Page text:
- Diet high in sugar sweetened beverages
- Diet low in fish & seafood
- Diet low in fruit
- Diet low in legumes
- Diet low in milk
- Diet low in nuts and seeds
- Diet low in polyunsaturated fat
- Diet low in vegetables
- Diet low in whole grains & high fibre cereals
Leading risk factors
Around 38% of the burden of disease in Australia in 2018 could have been prevented by reducing exposure to all the modifiable risk factors included in the Australian Burden of Disease Study 2018. This estimate has taken into account the complex pathways and interactions between diseases and risk factors.
The leading five risk factors contributing to total burden were: tobacco use, overweight (including obesity), all dietary risks, high blood pressure and alcohol use.
Tobacco use contributed the greatest amount of fatal burden and deaths in Australia while overweight (including obesity) contributed the most non-fatal burden in both males and females.
The burden attributable to most (14 out of 20) risk factors was higher in males than in females; with the exception of bullying victimisation, child abuse & neglect, low bone mineral density, unsafe sex, iron deficiency and intimate partner violence (only estimated in females).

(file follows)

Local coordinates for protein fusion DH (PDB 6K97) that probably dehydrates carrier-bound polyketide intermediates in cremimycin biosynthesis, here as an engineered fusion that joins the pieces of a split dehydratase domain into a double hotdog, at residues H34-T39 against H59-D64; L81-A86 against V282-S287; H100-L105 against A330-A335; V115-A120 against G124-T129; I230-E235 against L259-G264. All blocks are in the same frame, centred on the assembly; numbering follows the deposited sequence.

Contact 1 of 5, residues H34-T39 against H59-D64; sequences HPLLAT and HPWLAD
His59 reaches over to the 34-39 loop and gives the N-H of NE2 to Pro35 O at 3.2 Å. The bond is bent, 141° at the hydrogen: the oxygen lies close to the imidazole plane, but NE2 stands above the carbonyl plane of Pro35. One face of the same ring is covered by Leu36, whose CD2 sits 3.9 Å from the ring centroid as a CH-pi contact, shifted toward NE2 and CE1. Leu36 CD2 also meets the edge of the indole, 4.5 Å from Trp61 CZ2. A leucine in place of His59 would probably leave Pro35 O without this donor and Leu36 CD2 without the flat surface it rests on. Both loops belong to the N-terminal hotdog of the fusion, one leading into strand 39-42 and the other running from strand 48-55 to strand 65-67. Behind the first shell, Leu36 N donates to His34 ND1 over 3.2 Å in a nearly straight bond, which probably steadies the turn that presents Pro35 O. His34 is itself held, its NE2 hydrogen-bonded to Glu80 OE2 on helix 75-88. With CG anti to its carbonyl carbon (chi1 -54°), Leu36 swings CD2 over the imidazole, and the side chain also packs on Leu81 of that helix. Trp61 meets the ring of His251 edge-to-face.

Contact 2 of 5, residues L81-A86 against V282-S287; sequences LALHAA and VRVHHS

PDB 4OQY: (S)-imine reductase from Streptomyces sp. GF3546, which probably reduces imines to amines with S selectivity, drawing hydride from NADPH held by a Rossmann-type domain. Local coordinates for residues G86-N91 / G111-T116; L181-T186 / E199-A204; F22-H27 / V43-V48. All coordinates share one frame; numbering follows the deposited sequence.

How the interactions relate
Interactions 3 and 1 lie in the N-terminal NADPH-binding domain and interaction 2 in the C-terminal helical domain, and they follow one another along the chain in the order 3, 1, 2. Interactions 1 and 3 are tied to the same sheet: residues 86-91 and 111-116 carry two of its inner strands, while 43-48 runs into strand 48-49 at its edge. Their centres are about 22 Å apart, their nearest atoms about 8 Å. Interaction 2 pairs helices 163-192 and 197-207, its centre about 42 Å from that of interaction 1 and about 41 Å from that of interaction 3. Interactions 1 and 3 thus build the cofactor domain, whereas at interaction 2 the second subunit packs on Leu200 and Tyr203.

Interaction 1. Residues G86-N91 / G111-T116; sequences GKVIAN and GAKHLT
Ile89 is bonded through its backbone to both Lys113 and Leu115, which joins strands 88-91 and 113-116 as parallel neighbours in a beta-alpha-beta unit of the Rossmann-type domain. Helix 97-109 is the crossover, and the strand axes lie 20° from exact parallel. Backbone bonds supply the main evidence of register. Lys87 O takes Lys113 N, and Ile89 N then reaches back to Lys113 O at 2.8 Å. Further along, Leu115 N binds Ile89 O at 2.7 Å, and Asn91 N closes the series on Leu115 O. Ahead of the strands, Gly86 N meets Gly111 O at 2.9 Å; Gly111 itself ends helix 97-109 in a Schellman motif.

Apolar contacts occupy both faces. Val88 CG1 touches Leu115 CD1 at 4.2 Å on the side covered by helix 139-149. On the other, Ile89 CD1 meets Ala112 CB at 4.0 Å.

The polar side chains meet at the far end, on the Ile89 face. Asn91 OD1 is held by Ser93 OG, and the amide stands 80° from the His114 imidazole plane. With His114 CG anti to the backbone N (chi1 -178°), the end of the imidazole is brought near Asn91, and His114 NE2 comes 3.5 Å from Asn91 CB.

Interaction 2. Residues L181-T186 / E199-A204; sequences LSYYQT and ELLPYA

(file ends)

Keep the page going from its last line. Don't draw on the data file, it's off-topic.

This interactive data visualisation shows the leading risk factors by attributable burden. The main section shows a horizontal bar graph which can be customised to report data according to sex, year and measure of attributable burden.
Changes in leading risk factors over time
Attributable burden was estimated for the years 2003, 2011, 2015 and 2018 for selected risk factors. Due to lack of suitable data, air pollution was estimated in 2015 and 2018 only; high blood plasma glucose levels in 2011, 2015 and 2018 only; and low birth weight and short gestation in 2018 only.
For risk factors where data was available over time, the risk factors contributed 37% of the total burden in Australia in 2003 compared with 35% in 2018. This decrease demonstrates a small improvement in the amount of health loss attributable to modifiable risk factors.